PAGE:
Load balancing works only for remote access VPNs with Cisco VPN Client Release 3.0 and later, or Cisco VPN 3002 Hardware Client Release 3.5 and later. All other clients, including LAN-to-LAN connections, can connect to the VPN concentrator on which load balancing is enabled, but they cannot participate in load balancing. Clustering can only be used as an alternative to VRRP. It is not possible to use both options simultaneously.


Work through the following procedure to configure clustering:

Step 1.

Identify the filters that you have applied on the interfaces by browsing to Configuration > Interfaces window.

Step 2.

Open the Configuration > Policy Management > Traffic Management > Filters window.

Step 3.

Select the filter you have applied to the Private interface from Filter list.

Step 4.

Click on Assign Rules to Filter to open the Configuration > Policy Management > Traffic Management > Assign Rules to Filter window.

Step 5.

Make sure that VCA In (forward/in) and VCA Out (forward/out) are in the Current Rules in Filter list. If they are not in this list, add them and then click Done.

Step 6.

Follow steps 1 through 4 for the Public interface as well. Click the Save Needed icon to save your edits.

Step 7.

Open the Configuration > System > Load Balancing window to enable and configure load balancing as shown in Figure 8-11.

Figure 8-11. Sample Configuration of cluster on a Concentrator


Step 8.

Enter an IP address in the VPN Virtual Cluster IP Address box from the Public interface IP address network. This is the address VPN Client uses to connect.

Step 9.

In the VPN Virtual Cluster UDP Port, keep the default port unless another application is using this port in your network.

Step 10.

Check the Encryption check box to enable encryption for the communication among the clustering devices.

Step 11.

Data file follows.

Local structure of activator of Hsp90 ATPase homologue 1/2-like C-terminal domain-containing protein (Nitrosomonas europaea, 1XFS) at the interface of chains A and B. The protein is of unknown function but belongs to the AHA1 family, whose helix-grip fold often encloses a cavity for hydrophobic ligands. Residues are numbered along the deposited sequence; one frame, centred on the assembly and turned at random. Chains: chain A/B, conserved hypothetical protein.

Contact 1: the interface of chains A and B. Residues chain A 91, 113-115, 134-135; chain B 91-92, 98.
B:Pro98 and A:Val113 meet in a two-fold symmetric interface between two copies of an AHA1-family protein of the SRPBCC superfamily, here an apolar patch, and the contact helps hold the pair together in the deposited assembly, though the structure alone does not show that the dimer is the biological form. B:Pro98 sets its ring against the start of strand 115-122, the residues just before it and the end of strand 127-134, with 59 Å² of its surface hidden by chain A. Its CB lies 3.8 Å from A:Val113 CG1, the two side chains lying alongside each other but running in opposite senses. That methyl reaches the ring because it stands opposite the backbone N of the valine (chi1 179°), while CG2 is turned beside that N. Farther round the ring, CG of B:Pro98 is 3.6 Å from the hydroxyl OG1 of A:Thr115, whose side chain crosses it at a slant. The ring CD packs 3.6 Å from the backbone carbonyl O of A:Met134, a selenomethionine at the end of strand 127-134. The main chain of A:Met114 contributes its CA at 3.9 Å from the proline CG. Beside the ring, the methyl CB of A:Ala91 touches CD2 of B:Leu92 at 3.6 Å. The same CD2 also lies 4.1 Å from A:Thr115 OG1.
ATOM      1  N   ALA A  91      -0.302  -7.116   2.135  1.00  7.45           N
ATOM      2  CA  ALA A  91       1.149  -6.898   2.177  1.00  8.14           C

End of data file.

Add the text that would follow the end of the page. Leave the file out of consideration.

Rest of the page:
If you have Encryption checked, specify an IPsec Shared Secret that is common among the Concentrators in the virtual cluster group.

Step 12.

Check WebVPN Redirect via DNS if you want to enable DNS redirection instead of IP Address redirection for WebVPN sessions.

Step 13.

Under Device Configuration, check the Load Balancing Enable check box to include this VPN Concentrator in the virtual cluster.

Step 14.

For Priority, enter a value between 110 (refer to Table 8-7 to make this decision).

Step 15.

In the NAT Assigned IP Address text box, enter the translated (public) IP address if this device is behind a NAT device and the IP of this box is translated by the NAT devices. Otherwise, leave it at the default, which is 0.0.0.0.

Step 16.

Click Apply and finally Save to complete the configuration of one of the concentrator participants of the virtual cluster.

Follow steps 1 through 16 to configure the remainder of the concentrators participating in clustering.

Redundancy Using IPsec Backup Servers

If you do not want to configure VRRP, or a cluster for Remote Access VPN redundancy, you can accomplish this by configuring the IPsec Backup Servers. You can configure a backup server in either of the two ways:

  • Manually on the VPN Client You can add multiple host names or IP addresses of VPN Concentrators or clusters per connection on Remote Access VPN Client. To do that, click on Backup Servers tab and then Add, which will allow you to define the VPN Concentrator or the cluster's name or IP address. Be sure to check Enable Backup Servers. On the VPN Concentrator, be sure that you configure User Client Configured List for IPsec Backup Servers under Client Config tab of group configuration under Configuration | User Management | Groups | Modify.

  • Automatically Push from the VPN Concentrator You can configure group profiles on VPN Concentrator so that VPN Concentrator will push the IPsec Backup Servers list to the VPN Client after the successful connection establishment. To perform this task, go to Configuration > User Management > Groups > Modify to edit the group. Then go under Client Config tab, and select Use List Below for the IPsec Backup Servers. Be sure to define the list of the Backup Concentrators in the box provided.



Cisco Network Security Troubleshooting Handbook
Cisco Network Security Troubleshooting Handbook
ISBN: 1587051893
EAN: 2147483647
Year: 2006
Pages: 190
Authors: Mynul Hoda